Sefcovic: GB-Northern Ireland checks agreement possible in weeks with political will

Maros Sefcovic Credit: PA Archive/PA Images

Maros Sefcovic has suggested that UK-EU agreement on checks between Great Britain and Northern Ireland could happen within weeks, with the right “political will”.

He said he felt the EU and UK were not "worlds apart" on a deal.

He said that both sides should work “constructively and intensively” for a joint solution to the row over the post-Brexit arrangements in the region while praising the work of Foreign Secretary James Cleverly in recent weeks after talks restarted.

“This is important as the UK had not engaged in any meaningful discussions with us since February,” he told politicians.

“I believe that our respective positions are not worlds apart,” he said.

He stressed the need to “genuinely explore the EU’s robust proposals aimed at facilitating and simplifying trade between east and west while ensuring no hard border north and south on the island of Ireland”. It comes as Rishi Sunak and Ursula von der Leyen agreed to “work together” to end the row over the Northern Ireland Protocol, when they met for the first time at Cop27 in Egypt.

Mr Sefcovic, the European Commission vice-president and Brexit negotiator, made the comments in Westminster during a meeting of British and European parliamentarians.

He said: “This is the area where we do not seek any political victory. We just want to solve the problem.”

Prime Minister Rishi Sunak meets with European Commission President Ursula von der Leyen Credit: Steve Reigate/Daily Express

Discussing EU proposals to reduce checks, he said: “Is it too much to do this? Can we not find pragmatic, technical solutions to make this thing work?

“I believe it could be done, if there is political will, I’m sure that we can sort it out really within a couple of weeks because really both sides of our negotiating teams we know these topics from all angles.”

In Egypt, the new prime minister met the European Commission president as both attended the Cop27 climate conference on Monday, with Mr Sunak stressing the need to “find solutions” to the “very real problems” caused by the post-Brexit arrangements in the region.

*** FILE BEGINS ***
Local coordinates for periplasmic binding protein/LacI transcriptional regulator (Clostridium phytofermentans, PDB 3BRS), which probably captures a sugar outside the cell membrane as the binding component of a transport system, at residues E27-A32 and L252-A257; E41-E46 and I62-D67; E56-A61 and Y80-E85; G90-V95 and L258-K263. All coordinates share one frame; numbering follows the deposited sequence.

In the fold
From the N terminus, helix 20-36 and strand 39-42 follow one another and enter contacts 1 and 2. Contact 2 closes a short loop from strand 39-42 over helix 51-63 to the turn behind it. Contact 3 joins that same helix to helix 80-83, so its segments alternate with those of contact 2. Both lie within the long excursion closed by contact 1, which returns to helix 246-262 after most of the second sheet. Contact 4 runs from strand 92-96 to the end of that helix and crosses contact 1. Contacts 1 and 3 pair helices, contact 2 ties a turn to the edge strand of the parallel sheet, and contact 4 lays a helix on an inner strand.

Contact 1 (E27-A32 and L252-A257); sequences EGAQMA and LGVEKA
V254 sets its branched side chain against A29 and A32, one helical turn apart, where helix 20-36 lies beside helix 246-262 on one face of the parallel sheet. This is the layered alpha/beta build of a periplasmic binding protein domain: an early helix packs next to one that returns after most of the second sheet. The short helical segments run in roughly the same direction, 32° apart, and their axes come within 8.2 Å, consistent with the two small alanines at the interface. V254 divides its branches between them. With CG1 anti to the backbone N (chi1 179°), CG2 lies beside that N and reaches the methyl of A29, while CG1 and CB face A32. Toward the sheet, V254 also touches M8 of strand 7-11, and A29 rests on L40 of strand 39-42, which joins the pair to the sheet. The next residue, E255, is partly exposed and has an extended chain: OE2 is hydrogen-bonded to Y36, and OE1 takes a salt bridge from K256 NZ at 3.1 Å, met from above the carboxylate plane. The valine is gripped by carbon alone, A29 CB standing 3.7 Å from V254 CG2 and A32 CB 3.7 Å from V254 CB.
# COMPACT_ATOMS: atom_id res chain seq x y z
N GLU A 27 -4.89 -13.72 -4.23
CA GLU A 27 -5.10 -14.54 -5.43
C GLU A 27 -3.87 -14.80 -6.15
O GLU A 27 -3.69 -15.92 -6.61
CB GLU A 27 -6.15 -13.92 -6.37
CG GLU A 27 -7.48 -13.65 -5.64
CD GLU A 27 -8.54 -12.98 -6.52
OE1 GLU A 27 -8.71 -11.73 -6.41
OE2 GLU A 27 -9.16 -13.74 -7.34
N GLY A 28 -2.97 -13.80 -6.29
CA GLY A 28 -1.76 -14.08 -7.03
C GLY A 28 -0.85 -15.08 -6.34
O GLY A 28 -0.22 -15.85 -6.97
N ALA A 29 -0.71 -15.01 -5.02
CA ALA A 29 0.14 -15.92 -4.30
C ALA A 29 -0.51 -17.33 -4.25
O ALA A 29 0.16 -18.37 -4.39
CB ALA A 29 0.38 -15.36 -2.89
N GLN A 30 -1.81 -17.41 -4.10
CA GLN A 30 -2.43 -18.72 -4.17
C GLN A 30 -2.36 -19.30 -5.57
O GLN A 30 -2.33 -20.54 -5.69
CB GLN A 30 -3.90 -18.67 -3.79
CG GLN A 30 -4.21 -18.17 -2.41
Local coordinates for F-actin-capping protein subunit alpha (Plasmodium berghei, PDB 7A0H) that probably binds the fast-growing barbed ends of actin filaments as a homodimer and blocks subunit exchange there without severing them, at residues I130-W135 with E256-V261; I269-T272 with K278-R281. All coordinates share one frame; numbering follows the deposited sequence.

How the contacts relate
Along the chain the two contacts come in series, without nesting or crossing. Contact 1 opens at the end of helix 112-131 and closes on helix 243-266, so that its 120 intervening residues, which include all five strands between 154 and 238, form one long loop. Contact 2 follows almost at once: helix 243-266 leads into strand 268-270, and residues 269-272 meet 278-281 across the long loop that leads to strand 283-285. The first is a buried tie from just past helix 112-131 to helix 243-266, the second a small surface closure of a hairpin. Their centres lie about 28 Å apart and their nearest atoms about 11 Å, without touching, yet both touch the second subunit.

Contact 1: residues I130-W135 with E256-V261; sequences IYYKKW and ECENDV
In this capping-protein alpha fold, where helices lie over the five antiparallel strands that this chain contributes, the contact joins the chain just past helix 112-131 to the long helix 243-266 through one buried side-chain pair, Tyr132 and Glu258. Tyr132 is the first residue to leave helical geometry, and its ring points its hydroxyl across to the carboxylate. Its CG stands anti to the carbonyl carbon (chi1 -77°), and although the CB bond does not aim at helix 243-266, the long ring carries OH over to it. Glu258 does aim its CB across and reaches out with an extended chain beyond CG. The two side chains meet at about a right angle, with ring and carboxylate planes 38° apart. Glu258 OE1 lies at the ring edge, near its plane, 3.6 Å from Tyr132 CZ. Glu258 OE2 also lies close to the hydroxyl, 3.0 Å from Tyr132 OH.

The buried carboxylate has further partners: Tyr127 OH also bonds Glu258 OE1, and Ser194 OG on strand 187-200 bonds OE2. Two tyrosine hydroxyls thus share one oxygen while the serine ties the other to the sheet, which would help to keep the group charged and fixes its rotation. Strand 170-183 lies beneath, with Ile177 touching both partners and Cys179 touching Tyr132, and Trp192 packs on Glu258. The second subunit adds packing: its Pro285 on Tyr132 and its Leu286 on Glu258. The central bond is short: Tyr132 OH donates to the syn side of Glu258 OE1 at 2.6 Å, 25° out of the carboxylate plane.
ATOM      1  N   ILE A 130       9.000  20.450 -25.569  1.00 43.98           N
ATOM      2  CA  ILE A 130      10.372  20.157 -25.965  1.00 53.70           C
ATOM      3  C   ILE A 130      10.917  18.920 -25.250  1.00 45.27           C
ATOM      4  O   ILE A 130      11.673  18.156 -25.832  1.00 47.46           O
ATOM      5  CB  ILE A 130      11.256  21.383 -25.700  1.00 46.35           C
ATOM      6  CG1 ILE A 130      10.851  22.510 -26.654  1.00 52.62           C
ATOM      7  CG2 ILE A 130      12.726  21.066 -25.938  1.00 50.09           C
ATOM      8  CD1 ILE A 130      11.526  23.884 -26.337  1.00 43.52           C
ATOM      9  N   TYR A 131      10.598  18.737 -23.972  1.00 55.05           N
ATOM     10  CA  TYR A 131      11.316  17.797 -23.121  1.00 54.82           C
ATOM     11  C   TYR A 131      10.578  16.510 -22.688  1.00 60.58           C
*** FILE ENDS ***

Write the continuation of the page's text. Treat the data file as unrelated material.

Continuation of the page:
Mr Sunak inherits from his predecessors Liz Truss and Boris Johnson the problem of the Northern Ireland Protocol, which is vocally opposed by unionists who claim it cuts off the region from the rest of the UK.

The post-Brexit solution, designed to avoid a hard border on the island of Ireland, is cited as the Democratic Unionist Party’s main reason for refusing to return to power sharing.

The instability in Northern Ireland has raised concerns in Dublin, Brussels and Washington, and the row between the UK and the EU shows few signs of coming to a rapid conclusion, despite indications of a more positive tone from the British side in recent weeks.

Ms von der Leyen called it a “good first meeting”.

“We face many common challenges, from tackling climate change and the energy transition to Russia’s war against Ukraine,” she tweeted.

She said she looked forward to “constructive co-operation” between the two countries.

In London, Europe Minister Leo Docherty spoke for the Government at a meeting of the UK-EU parliamentary partnership assembly and told a roomful of European and British politicians that it remained the UK’s “preference to resolve this through talks”.

“We are engaging in constructive dialogue to find solutions,” he said.

There, he hit out at the EU’s decision to deny British access to research programmes such as Horizon, accusing the bloc of failing to fulfil its part of the agreement.

“It brings no conceivable disadvantage to the EU or its member states, but the EU has politicised scientific co-operation by linking it with the Northern Ireland Protocol,” he said.

“Putting politics in the way of scientific collaboration constrains human potential and hurts everybody.”

On the Northern Ireland Protocol Bill, which would tear up the Northern Ireland Protocol and is currently in the House of Lords, Mr Docherty said: “We are not expediting the progress of that Bill. Many of you will know that laws, like sausages, take time to be made and they are quite slow.

“It is going through its normal course through the legislative procedure.”

“We’re not expediting it, but we’re not halting it. We’re just letting it go forward as it would.”

Meanwhile, Downing Street said it had no specific timeline in mind for talks on the Northern Ireland Protocol, after Maros Sefcovic suggested agreement could come in weeks.

The Prime Minister's official spokesman said: "We're not working to a set timeline on those sorts of discussions.

"Obviously we do want to come up with a negotiated solution, we do think the issue is urgent and needs resolving, and obviously we would welcome any progress made."

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